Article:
the team will be able to conduct statistical studies of these sources


Furthermore, Dr Thorat ascertained that artificial intelligence was an important data tool used to sift through the wealth of data that MeerKAT provided. Using artificial intelligence, researchers are able to scan through a myriad of data and find unusual sources such as the x-shaped galaxies in the vast expanses of the sky. Dr Thorat describes the process as “a job akin to finding a needle in a haystack”.Dr Thorat mentions that this study is a pilot that they plan to expand further by surveying more images of vast expanses of the sky to formulate a sizable sample. With this, he explains, the team hopes to “answer the question of how these wonderful sources are formed”.Dr Thorat confirmed that the team’s current projects observe astronomical forms that range in unusual morphologies. Currently, Dr Thorat is working on projects that look at radio sources outside of the Milky Way and study the astrophysics behind them.

Professor Roger Deane, who heads the astronomy research group in the Physics department, was also one of the authors of the research paper and was involved in drafting the proposal concept. Prof. Deane confirmed that his team is heavily involved in large-scale MeerKAT projects that “aim to better understand galaxies, their supermassive black holes, and the co-evolution of these over cosmic time”. Prof. Deane explained that researchers could use studies like that of x-shaped galaxies, to cultivate an understanding that can be used to train machine learning algorithms to search for similar structures in the more distant universe, adding that “certain morphological information is not easy for traditional approaches to capture, which is the motivation for the AI approach”. Through this, Prof. Deane articulates that the team will “be able to better identify and understand the cosmic evolution of these and other intriguing galaxies”.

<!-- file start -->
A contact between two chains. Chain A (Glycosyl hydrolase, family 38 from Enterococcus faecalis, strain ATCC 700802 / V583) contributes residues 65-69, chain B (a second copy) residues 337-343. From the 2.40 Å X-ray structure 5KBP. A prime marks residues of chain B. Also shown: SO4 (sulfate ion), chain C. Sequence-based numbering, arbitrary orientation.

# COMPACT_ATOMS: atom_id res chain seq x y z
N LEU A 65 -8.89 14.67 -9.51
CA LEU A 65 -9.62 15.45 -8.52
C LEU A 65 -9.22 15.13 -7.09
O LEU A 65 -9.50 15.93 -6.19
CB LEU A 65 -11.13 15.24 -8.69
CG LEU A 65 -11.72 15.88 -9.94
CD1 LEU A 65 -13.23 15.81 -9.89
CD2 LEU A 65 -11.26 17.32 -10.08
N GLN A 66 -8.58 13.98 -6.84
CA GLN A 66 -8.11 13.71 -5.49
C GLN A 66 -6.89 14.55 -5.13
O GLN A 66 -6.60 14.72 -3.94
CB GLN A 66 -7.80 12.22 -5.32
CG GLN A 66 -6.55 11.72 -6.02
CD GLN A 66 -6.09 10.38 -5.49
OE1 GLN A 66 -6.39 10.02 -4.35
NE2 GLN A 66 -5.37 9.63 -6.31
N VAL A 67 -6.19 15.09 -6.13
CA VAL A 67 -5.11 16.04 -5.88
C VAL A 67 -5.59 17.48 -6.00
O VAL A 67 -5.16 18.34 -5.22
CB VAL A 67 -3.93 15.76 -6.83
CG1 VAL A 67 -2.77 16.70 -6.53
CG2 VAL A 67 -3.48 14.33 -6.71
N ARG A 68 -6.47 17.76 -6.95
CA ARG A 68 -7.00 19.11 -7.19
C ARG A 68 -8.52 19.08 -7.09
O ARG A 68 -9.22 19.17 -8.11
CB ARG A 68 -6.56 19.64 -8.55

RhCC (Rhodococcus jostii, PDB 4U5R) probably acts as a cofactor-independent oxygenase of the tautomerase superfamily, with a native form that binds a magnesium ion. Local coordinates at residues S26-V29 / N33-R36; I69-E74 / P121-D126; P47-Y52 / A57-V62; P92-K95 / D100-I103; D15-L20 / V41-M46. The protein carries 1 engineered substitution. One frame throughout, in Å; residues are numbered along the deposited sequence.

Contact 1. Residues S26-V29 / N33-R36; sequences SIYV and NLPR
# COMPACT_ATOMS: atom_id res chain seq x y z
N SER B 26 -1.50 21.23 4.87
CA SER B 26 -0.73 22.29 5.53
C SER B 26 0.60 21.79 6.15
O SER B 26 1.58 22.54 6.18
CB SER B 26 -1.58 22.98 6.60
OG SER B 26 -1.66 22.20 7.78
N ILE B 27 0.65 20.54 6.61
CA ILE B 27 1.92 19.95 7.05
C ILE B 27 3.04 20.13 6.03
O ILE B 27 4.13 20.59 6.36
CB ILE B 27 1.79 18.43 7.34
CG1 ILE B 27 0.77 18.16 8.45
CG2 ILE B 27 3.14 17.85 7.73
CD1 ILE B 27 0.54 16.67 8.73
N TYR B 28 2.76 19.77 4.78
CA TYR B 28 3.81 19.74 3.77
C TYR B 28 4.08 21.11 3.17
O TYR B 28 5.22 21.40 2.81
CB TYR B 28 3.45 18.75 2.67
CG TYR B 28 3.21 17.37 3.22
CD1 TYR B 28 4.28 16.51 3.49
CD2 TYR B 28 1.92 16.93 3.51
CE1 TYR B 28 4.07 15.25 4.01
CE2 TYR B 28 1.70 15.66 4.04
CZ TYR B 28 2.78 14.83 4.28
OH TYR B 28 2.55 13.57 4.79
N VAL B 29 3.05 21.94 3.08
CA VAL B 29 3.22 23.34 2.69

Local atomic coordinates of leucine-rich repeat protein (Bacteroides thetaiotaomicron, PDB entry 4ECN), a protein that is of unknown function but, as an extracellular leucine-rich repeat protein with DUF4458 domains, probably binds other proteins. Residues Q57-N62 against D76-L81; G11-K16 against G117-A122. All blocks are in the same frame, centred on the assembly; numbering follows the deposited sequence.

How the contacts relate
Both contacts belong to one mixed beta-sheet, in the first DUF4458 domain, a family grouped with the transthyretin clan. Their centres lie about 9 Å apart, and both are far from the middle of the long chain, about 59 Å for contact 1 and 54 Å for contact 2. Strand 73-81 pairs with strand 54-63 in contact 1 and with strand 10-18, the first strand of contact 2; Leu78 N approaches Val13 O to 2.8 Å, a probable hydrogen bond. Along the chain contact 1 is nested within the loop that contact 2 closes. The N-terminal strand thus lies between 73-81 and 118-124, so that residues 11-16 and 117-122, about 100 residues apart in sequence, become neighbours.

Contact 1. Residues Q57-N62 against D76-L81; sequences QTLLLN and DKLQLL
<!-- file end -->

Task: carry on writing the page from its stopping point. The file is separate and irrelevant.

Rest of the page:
Prof. Deane noted how consistent efforts have been made to build a dynamic young team of astronomers that are able to tackle important scientific questions using cutting edge radio telescopes such as MeerKAT. Prof. Deane commented on how upon his arrival at UP, he had been the only astronomer in the faculty, and, over the course of two years, was able to build a team of 23 people that range from graduate students to post-doctoral researchers. He asserts that “The rapid growth we’ve seen is both gratifying and encouraging, particularly with the exquisite images the team is making with South Africa’s MeerKAT telescope, a precursor to the Square Kilometre Array”.



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Susanna is currently stu(dying) genetics and joined the PDBY team in 2019. She divides her time between writing and playing with plant disease samples. Her contributions span across Science, politics and all things spicy. If you are or were in the SRC, she’s probably spammed you with messages for a story. She’s got a memory like an elephant – so she probably keeps track of student promises. Picture not to scale.